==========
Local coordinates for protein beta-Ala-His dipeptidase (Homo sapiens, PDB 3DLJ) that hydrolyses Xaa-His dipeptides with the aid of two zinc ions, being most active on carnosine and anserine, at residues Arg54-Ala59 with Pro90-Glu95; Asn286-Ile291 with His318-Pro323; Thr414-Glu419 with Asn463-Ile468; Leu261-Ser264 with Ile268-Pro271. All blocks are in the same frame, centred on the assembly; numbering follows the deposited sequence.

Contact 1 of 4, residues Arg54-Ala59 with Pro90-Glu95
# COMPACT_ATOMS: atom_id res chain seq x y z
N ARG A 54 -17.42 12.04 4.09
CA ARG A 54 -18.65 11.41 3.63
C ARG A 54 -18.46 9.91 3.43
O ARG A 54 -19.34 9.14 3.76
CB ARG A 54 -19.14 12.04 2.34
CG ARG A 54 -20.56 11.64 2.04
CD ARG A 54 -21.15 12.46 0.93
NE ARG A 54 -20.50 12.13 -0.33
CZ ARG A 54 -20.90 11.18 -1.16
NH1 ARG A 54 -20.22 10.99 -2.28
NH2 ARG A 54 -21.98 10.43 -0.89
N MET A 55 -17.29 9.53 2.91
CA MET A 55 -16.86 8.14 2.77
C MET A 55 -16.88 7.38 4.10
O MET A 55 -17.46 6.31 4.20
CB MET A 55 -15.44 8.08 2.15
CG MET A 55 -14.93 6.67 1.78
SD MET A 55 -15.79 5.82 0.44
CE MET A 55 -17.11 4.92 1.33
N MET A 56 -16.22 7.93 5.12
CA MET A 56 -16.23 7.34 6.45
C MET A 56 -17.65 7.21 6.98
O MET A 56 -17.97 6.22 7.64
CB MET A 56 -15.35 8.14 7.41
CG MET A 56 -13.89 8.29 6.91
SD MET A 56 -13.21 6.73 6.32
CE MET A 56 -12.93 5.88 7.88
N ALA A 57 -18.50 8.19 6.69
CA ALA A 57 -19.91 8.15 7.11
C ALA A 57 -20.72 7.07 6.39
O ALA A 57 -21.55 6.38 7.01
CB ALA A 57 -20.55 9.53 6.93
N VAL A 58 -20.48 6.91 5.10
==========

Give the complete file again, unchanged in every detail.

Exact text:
Local coordinates for protein beta-Ala-His dipeptidase (Homo sapiens, PDB 3DLJ) that hydrolyses Xaa-His dipeptides with the aid of two zinc ions, being most active on carnosine and anserine, at residues Arg54-Ala59 with Pro90-Glu95; Asn286-Ile291 with His318-Pro323; Thr414-Glu419 with Asn463-Ile468; Leu261-Ser264 with Ile268-Pro271. All blocks are in the same frame, centred on the assembly; numbering follows the deposited sequence.

Contact 1 of 4, residues Arg54-Ala59 with Pro90-Glu95
# COMPACT_ATOMS: atom_id res chain seq x y z
N ARG A 54 -17.42 12.04 4.09
CA ARG A 54 -18.65 11.41 3.63
C ARG A 54 -18.46 9.91 3.43
O ARG A 54 -19.34 9.14 3.76
CB ARG A 54 -19.14 12.04 2.34
CG ARG A 54 -20.56 11.64 2.04
CD ARG A 54 -21.15 12.46 0.93
NE ARG A 54 -20.50 12.13 -0.33
CZ ARG A 54 -20.90 11.18 -1.16
NH1 ARG A 54 -20.22 10.99 -2.28
NH2 ARG A 54 -21.98 10.43 -0.89
N MET A 55 -17.29 9.53 2.91
CA MET A 55 -16.86 8.14 2.77
C MET A 55 -16.88 7.38 4.10
O MET A 55 -17.46 6.31 4.20
CB MET A 55 -15.44 8.08 2.15
CG MET A 55 -14.93 6.67 1.78
SD MET A 55 -15.79 5.82 0.44
CE MET A 55 -17.11 4.92 1.33
N MET A 56 -16.22 7.93 5.12
CA MET A 56 -16.23 7.34 6.45
C MET A 56 -17.65 7.21 6.98
O MET A 56 -17.97 6.22 7.64
CB MET A 56 -15.35 8.14 7.41
CG MET A 56 -13.89 8.29 6.91
SD MET A 56 -13.21 6.73 6.32
CE MET A 56 -12.93 5.88 7.88
N ALA A 57 -18.50 8.19 6.69
CA ALA A 57 -19.91 8.15 7.11
C ALA A 57 -20.72 7.07 6.39
O ALA A 57 -21.55 6.38 7.01
CB ALA A 57 -20.55 9.53 6.93
N VAL A 58 -20.48 6.91 5.10